EMDT_European Medical Device Technology

European Medical Device Technology, Summer 2015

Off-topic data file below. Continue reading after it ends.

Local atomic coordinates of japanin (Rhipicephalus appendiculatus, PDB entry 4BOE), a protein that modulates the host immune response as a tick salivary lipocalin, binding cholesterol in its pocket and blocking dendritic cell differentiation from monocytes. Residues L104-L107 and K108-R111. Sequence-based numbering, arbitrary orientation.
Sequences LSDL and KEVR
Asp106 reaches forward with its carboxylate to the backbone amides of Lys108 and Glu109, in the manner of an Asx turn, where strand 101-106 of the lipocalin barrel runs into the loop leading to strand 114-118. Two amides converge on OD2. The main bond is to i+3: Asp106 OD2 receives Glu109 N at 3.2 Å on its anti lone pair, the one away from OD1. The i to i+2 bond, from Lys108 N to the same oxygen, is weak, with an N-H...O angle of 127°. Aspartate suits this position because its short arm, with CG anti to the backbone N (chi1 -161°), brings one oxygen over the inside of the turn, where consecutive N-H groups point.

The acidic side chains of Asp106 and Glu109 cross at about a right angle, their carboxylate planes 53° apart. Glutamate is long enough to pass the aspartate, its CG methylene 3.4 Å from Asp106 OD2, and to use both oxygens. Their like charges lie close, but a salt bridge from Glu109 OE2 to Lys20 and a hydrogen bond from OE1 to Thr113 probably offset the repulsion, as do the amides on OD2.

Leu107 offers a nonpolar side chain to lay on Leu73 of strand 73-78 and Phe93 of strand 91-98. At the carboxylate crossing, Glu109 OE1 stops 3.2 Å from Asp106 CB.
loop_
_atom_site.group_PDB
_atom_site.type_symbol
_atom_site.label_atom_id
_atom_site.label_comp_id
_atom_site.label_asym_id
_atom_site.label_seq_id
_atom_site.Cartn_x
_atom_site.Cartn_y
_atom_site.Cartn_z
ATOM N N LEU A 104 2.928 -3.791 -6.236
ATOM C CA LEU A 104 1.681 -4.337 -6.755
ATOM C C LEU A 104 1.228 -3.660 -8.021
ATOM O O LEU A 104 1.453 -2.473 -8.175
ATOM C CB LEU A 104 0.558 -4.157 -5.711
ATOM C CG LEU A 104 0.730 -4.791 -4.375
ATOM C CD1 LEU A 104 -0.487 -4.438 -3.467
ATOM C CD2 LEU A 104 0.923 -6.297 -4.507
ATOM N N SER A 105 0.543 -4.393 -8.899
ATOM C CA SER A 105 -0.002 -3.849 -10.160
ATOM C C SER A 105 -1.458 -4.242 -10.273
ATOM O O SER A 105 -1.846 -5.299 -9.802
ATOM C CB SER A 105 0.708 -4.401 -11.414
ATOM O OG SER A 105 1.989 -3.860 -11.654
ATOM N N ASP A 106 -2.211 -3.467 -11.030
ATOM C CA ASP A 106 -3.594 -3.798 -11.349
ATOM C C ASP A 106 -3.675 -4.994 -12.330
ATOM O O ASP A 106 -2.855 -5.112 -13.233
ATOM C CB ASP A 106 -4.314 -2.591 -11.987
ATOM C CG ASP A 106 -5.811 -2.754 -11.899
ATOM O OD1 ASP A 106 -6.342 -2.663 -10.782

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emdt.co.uk European Medical Device Technology Summer 2015 | 17 advanced applications that do more than just serve as wearable replacements or health and wellness trackers for blood pres- sure, pulse, and glucose monitors. And doing that will take time, Prakash said. "Wearable applications in development have the potential to disrupt healthcare, but industry adoption of new technologies can be slow, so it remains in wait-and-see mode," Prakash said. "Someone has to grab it and be a first adopter, but it will take time—that is just how the healthcare industry works." A new age of commercially available, ultra-powerful wearables is thus likely still a few years away. But researchers, entrepre- neurs, and deep-pocketed tech giant Google are all dedicating significant talent development and investment to creating devices that could radically change healthcare monitoring and diagnos- tics. With this in mind, EMDT has compiled a list of some of the most exciting research developments in the field that could potentially have a major impact on the medical device market in the not-so-distant future. Smart Contact Lenses Monitor Glucose Levels Google and Novartis have joined forces to develop 'smart' contact lenses that help monitor glucose levels and automatically correct vision for people with diabetes. The smart lens technology pairs a Novartis-designed lens with Google's noninvasive sensors, communications devices, and miniature processes sensors. For diabetic patients, the contact lenses analyze the chemical composition of tear fluid and monitor the levels of specific com- pounds, including proteins, indicating whether or not glucose levels are within normal ranges. They also help those suffering from presbyopia by changing the lens focus in real time in order to offer automatic vision correction. As part of a refractive cata- ract treatment, the lenses help restore the eye's natural autofocus on near objects as well. Google and Novartis are also expected to add additional diag- nostic and treatment options to the lenses beyond glucose-level monitoring and vision correction that should be commercialized by 2020, according to Swathi Allada, research analyst, advanced medical technologies, at Frost & Sullivan. The contact lenses should eventually contain additional sen- sors to measure cholesterol and cortisol, Allada said. "This inno- vation will provide an invaluable source of data for individuals, medical professionals, and other third parties wishing to deliver predictive care, particularly for coronary heart disease, strokes, and other cardiac diseases." Such smart lenses have the potential to transform not only how vision-related ailments are treated, but how patients can track their own health, according to Allada. "The smart contact lenses as a medical diagnostic tool have the potential to fundamentally disrupt the healthcare industry and save millions of lives, but they can do even more." When a life is on the line Proven, reliable connectors and cable assemblies are here www.fi scherconnectors.com Headquarters Fischer Connectors SA Saint-Prex - Switzerland Phone +41 21 800 95 95 mail@fi scherconnectors.ch See us at MEDTEC France Stand #B141

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